“We are awaiting a legal decision to declare the Javanese leopard as a protected animal before we can make any protection plans,” he emphasized.

He explained that the existence of the big cat has been threatened by the loss of habitat due to deforestation as well as conflict with humans and diseases.

In the past five years, the Javanese leopard has been spotted in the Ijen (Bondowoso), Sempu (Malang), Sigoho, and Picis (Ponorogo) forests, he claimed.

However, their existence had yet to be confirmed based on the research and scientific monitoring data, he added.

“Now, confirmation of its existence is based on an ocular analysis and general information obtained from the witnesses. There has been no direct contact between the BKSDA officials and the animal, except in Ijen, some time ago,” he stated.

Leopard observer Hendra Gunawan pointed out that the Javanese leopard is the only big cat that still exists in Java after the Javanese tiger (Panthera tigris sondaica) was declared extinct in the 1980s.

“Thus, unless serious efforts are made to protect the leopard, the fate of this big cat will also follow suit,” he remarked at the conference in Bogor.

The Javanese leopard has been categorized as critically endangered species and put in the list of the International Union for Conservation of Nature under the category Appendix I in CITES.

No exact data is available on the exact numbers of the Javanese leopard existing in the forests of Java.

“Since mapping was conducted four years ago, the animal was mostly found in Halimun-Salak or Pangrango Mountain (West Java),” Hendra reported.

Reporting by Slamet Agus Sudarmojo

February 2014: Two men have been arrested in Malaysia by wildlife authorities following the discovery of a leopard carcass and a mouse deer at a bus stop near the town of Karak, in the state of Pahang, on the east coast of the country. Markings on the leopard’s foreleg indicate that a snare was used, a practice which is widespread among poachers in South-East Asia: here.

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Namibian, Indonesian wildlife news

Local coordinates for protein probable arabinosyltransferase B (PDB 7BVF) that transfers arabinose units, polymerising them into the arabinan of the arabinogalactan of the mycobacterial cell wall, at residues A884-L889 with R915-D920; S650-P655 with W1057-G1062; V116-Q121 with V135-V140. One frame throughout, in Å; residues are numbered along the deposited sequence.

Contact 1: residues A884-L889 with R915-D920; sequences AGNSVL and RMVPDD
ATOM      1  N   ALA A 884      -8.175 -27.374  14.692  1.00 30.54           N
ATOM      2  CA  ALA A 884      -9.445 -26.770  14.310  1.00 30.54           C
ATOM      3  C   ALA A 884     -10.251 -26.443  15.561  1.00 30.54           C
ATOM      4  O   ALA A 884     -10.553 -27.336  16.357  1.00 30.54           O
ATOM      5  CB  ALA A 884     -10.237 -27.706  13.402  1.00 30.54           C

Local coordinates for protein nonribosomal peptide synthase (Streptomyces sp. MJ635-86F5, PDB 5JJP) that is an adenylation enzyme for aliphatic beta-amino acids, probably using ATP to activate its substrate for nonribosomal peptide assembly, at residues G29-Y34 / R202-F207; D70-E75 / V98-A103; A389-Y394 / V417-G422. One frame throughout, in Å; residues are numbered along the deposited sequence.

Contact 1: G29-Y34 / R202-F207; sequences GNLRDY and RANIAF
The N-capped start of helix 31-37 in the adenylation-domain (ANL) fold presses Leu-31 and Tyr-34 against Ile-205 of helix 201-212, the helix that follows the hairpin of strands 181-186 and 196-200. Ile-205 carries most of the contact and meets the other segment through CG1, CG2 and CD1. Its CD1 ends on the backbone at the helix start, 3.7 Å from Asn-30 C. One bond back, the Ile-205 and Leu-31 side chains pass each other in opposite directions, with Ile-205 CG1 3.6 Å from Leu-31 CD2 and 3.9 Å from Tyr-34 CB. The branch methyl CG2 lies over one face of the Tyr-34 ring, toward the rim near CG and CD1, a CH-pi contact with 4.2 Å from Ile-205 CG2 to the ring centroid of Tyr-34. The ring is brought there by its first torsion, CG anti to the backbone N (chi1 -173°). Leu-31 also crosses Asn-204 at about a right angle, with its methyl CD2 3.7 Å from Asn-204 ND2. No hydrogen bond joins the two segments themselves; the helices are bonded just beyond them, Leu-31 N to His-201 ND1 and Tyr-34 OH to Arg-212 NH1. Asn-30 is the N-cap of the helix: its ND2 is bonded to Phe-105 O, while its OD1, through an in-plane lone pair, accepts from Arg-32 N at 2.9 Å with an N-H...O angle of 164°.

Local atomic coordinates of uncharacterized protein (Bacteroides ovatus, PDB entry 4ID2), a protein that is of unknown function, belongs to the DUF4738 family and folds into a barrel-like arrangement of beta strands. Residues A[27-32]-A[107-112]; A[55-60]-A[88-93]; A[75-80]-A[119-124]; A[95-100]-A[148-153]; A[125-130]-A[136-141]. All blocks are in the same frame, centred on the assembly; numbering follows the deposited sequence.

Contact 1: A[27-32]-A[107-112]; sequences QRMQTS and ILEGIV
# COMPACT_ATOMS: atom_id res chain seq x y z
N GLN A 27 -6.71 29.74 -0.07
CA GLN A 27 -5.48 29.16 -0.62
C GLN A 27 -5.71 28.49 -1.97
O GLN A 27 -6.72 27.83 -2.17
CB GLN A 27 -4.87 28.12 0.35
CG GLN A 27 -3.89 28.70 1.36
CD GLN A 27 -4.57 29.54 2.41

This video from Namibia is called Bwabwata National Park.

From Wildlife Extra:

Two new Ramsar sites

January 2014: Two new Ramsar wetland sites have been designated in January; Bwabwata in Okavango, Namibia, which will be the country’s fifth, and Tanjung Puting National Park in Indonesia, the country’s seventh.

Situated in Bwabwata National Park, the site covers the lower Okavango River, part of the Okavango Delta Panhandle and permanently or temporarily flooded marshes and floodplains bordered by riparian forest and open woodland. It supports IUCN Red-Listed species, including the vulnerable African elephant, hippopotamus, lion, slaty egret and the endangered grey crowned crane. The site supports one of the highest diversities of species in the Zambezian Flooded Savannas ecoregion. Over 400 species of birds have been recorded, the highest number of any site in Namibia.

While Tanjung Puting National Park is one of the most important conservation areas in Central Kalimantan, acting as a water reservoir and representing one of the largest remaining habitats of the endangered Kalimantan Orangutan Pongo pygmaeus. The site consists of seven different types of swamp, including peat swamp forests, lowland tropical rainforest, freshwater swamp forests and as well as mangroves and coastal forest. It supports large numbers of endemic species of flora and fauna adapted to the predominant acidic peat swamp environment.

Sites are recognised by the Ramsar Convention Secretariat as a Wetland of International Importance and that the country’s comitment [sic] to maintain the ecological character of them.

This video from Indonesia is called Orangutan Odysseys Tanjung Puting National Park tour.